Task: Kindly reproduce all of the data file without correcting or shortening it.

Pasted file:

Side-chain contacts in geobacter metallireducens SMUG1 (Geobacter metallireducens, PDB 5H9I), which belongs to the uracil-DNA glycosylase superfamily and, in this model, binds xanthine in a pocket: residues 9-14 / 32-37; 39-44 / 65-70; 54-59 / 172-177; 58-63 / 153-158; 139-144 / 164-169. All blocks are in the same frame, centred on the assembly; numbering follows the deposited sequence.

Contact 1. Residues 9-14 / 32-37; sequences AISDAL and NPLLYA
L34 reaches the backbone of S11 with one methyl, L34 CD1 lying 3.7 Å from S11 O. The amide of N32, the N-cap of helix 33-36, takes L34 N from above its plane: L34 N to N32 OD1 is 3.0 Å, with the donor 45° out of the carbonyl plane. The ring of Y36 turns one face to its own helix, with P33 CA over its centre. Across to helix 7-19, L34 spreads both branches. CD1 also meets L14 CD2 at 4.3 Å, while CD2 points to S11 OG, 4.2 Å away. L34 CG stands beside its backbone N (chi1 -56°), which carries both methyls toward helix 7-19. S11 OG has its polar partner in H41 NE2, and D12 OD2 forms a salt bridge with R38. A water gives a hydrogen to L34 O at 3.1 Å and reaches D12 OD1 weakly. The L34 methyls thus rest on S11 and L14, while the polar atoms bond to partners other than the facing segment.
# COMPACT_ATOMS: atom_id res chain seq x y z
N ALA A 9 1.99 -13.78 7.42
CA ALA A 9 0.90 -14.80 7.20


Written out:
Side-chain contacts in geobacter metallireducens SMUG1 (Geobacter metallireducens, PDB 5H9I), which belongs to the uracil-DNA glycosylase superfamily and, in this model, binds xanthine in a pocket: residues 9-14 / 32-37; 39-44 / 65-70; 54-59 / 172-177; 58-63 / 153-158; 139-144 / 164-169. All blocks are in the same frame, centred on the assembly; numbering follows the deposited sequence.

Contact 1. Residues 9-14 / 32-37; sequences AISDAL and NPLLYA
L34 reaches the backbone of S11 with one methyl, L34 CD1 lying 3.7 Å from S11 O. The amide of N32, the N-cap of helix 33-36, takes L34 N from above its plane: L34 N to N32 OD1 is 3.0 Å, with the donor 45° out of the carbonyl plane. The ring of Y36 turns one face to its own helix, with P33 CA over its centre. Across to helix 7-19, L34 spreads both branches. CD1 also meets L14 CD2 at 4.3 Å, while CD2 points to S11 OG, 4.2 Å away. L34 CG stands beside its backbone N (chi1 -56°), which carries both methyls toward helix 7-19. S11 OG has its polar partner in H41 NE2, and D12 OD2 forms a salt bridge with R38. A water gives a hydrogen to L34 O at 3.1 Å and reaches D12 OD1 weakly. The L34 methyls thus rest on S11 and L14, while the polar atoms bond to partners other than the facing segment.
# COMPACT_ATOMS: atom_id res chain seq x y z
N ALA A 9 1.99 -13.78 7.42
CA ALA A 9 0.90 -14.80 7.20